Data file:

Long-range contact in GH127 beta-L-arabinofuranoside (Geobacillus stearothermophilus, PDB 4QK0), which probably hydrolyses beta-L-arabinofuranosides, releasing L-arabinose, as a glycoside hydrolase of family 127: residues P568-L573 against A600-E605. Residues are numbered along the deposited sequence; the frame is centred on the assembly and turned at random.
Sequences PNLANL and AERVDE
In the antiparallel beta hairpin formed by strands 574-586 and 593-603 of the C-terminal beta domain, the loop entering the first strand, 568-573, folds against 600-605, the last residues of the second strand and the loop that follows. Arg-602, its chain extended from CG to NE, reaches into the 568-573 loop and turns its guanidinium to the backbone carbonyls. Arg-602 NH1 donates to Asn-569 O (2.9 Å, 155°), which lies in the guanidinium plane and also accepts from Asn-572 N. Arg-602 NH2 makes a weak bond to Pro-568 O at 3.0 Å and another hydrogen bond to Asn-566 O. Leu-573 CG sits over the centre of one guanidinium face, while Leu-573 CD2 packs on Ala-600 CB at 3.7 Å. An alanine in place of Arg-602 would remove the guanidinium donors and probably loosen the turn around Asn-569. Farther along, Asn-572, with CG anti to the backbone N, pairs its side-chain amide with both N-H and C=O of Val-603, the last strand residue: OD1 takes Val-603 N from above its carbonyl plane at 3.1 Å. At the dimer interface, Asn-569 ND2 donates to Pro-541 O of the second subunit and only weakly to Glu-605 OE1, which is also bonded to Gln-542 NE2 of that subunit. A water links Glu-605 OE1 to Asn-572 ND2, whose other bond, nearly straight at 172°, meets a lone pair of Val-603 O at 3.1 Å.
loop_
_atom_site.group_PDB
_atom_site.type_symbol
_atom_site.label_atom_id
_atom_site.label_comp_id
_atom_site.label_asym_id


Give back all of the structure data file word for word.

Long-range contact in GH127 beta-L-arabinofuranoside (Geobacillus stearothermophilus, PDB 4QK0), which probably hydrolyses beta-L-arabinofuranosides, releasing L-arabinose, as a glycoside hydrolase of family 127: residues P568-L573 against A600-E605. Residues are numbered along the deposited sequence; the frame is centred on the assembly and turned at random.
Sequences PNLANL and AERVDE
In the antiparallel beta hairpin formed by strands 574-586 and 593-603 of the C-terminal beta domain, the loop entering the first strand, 568-573, folds against 600-605, the last residues of the second strand and the loop that follows. Arg-602, its chain extended from CG to NE, reaches into the 568-573 loop and turns its guanidinium to the backbone carbonyls. Arg-602 NH1 donates to Asn-569 O (2.9 Å, 155°), which lies in the guanidinium plane and also accepts from Asn-572 N. Arg-602 NH2 makes a weak bond to Pro-568 O at 3.0 Å and another hydrogen bond to Asn-566 O. Leu-573 CG sits over the centre of one guanidinium face, while Leu-573 CD2 packs on Ala-600 CB at 3.7 Å. An alanine in place of Arg-602 would remove the guanidinium donors and probably loosen the turn around Asn-569. Farther along, Asn-572, with CG anti to the backbone N, pairs its side-chain amide with both N-H and C=O of Val-603, the last strand residue: OD1 takes Val-603 N from above its carbonyl plane at 3.1 Å. At the dimer interface, Asn-569 ND2 donates to Pro-541 O of the second subunit and only weakly to Glu-605 OE1, which is also bonded to Gln-542 NE2 of that subunit. A water links Glu-605 OE1 to Asn-572 ND2, whose other bond, nearly straight at 172°, meets a lone pair of Val-603 O at 3.1 Å.
loop_
_atom_site.group_PDB
_atom_site.type_symbol
_atom_site.label_atom_id
_atom_site.label_comp_id
_atom_site.label_asym_id